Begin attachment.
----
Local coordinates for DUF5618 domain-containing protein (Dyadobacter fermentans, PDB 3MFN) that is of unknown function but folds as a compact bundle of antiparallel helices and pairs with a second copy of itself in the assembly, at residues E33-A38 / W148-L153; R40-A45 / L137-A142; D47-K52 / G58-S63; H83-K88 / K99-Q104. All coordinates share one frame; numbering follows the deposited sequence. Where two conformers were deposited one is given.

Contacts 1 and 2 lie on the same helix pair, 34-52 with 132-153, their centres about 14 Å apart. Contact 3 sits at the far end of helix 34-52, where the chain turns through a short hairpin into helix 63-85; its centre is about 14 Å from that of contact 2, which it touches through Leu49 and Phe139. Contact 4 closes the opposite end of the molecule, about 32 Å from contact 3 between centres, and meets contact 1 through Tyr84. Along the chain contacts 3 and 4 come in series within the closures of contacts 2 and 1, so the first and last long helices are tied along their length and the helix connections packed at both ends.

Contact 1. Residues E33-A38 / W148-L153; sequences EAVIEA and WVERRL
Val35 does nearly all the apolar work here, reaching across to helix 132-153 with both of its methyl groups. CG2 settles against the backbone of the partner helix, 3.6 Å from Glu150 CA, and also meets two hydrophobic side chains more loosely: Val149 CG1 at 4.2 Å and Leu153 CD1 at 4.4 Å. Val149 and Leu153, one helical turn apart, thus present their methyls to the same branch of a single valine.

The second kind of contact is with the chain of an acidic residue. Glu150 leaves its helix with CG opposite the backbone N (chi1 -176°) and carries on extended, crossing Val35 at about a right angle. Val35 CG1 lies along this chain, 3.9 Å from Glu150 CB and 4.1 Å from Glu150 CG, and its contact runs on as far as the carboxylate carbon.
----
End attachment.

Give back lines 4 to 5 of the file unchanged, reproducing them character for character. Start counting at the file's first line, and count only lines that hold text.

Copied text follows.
Val35 does nearly all the apolar work here, reaching across to helix 132-153 with both of its methyl groups. CG2 settles against the backbone of the partner helix, 3.6 Å from Glu150 CA, and also meets two hydrophobic side chains more loosely: Val149 CG1 at 4.2 Å and Leu153 CD1 at 4.4 Å. Val149 and Leu153, one helical turn apart, thus present their methyls to the same branch of a single valine.

The second kind of contact is with the chain of an acidic residue. Glu150 leaves its helix with CG opposite the backbone N (chi1 -176°) and carries on extended, crossing Val35 at about a right angle. Val35 CG1 lies along this chain, 3.9 Å from Glu150 CB and 4.1 Å from Glu150 CG, and its contact runs on as far as the carboxylate carbon.